In 1995 Australian artist and film maker George Gittoes was in Rwanda, documenting the work of UN peace keeping forces. This coincided with the one year anniversary of the horrendous civil war which had left over a million people dead. Inspired by revenge, local Rwandan soldiers began to attack the crowds who had gathered hoping for the protection of the UN forces. Many thousands lost their lives that day and Gittoes worked tirelessly alongside the 24 medical personnel to save lives and treat the injured. He also took photographs of the perpetrators which were later used at a war crimes tribunal.
Amongst the frightened crowd he came across a man in a yellow coat who was reading words from the Bible out loud:
This afternoon … I came into a group who were calm. Though bursts of machine gun fire surrounded them—continually getting closer with terrifying inevitability—they remained a solid congregation—bound together not by walls, but by prayer. A solitary preacher read to them from a ragged bible. He spoke in French with a thick dialect—his voice hoarse and broken—but I could recognize the Sermon on the Mount. ‘Blessed are the pure in heart, for they shall see God’. [Matthew 5:8] (Sydney Morning Herald 1995: 14)
The figure in Gittoes’s painting directly addresses the eyes of the viewer. His gesture has the appearance of an appeal to be witnessed and remembered. The work makes reference to other works that have focused on history’s victims, such as Francisco Goya’s Third of May 1808, and countless depictions of Christ who—in the face of betrayal and violence—responded with compassion.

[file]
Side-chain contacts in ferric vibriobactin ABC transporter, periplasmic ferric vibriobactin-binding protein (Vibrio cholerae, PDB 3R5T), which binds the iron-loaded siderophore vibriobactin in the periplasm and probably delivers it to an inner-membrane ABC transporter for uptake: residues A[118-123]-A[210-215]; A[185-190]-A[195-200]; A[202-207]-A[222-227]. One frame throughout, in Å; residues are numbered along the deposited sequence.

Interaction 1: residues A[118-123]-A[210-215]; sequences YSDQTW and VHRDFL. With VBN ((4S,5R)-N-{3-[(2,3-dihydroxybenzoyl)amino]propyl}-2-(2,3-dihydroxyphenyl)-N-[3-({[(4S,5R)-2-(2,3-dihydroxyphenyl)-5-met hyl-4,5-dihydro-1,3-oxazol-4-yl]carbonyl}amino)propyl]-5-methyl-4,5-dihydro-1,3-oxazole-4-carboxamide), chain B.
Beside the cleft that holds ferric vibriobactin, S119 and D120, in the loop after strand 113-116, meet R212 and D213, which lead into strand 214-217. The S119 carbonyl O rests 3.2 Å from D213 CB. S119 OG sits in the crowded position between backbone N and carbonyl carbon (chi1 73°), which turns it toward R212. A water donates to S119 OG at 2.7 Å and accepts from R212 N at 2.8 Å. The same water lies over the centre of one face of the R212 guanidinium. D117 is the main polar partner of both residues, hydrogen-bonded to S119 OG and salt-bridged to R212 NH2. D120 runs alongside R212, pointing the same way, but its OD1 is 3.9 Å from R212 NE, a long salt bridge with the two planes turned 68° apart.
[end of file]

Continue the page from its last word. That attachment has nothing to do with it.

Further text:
This preacher is a Christ figure. He testifies in a dire situation. He asks us to witness the power of love in the face of a hatred based on racial difference.
Gittoes said at the time: ‘[t]he Preacher, represents what I think religion should be, raise people up, make people feel human and spiritually alive and give them courage and faith. When I returned home I was carrying this terrible imagery in my head. I have a wife and two children. I didn’t want to go straight into the studio and start painting dead children. The one powerful positive image I had was the preacher. I could see him in his yellow coat and I could feel his courage’ (Sydney Morning Herald 1995: 14).
1995. ‘Preacher takes Prize, 15th December 1995’, Sydney Morning Herald, p.14
23 Now before faith came, we were confined under the law, kept under restraint until faith should be revealed. 24So that the law was our custodian until Christ came, that we might be justified by faith. 25But now that faith has come, we are no longer under a custodian; 26for in Christ Jesus you are all sons of God, through faith. 27For as many of you as were baptized into Christ have put on Christ. 28There is neither Jew nor Greek, there is neither slave nor free, there is neither male nor female; for you are all one in Christ Jesus. 29And if you are Christ’s, then you are Abraham’s offspring, heirs according to promise.
4 I mean that the heir, as long as he is a child, is no better than a slave, though he is the owner of all the estate; 2but he is under guardians and trustees until the date set by the father. 3So with us; when we were children, we were slaves to the elemental spirits of the universe. 4But when the time had fully come, God sent forth his Son, born of woman, born under the law, 5to redeem those who were under the law, so that we might receive adoption as sons. 6And because you are sons, God has sent the Spirit of his Son into our hearts, crying, “Abba! Father!” 7So through God you are no longer a slave but a son, and if a son then an heir.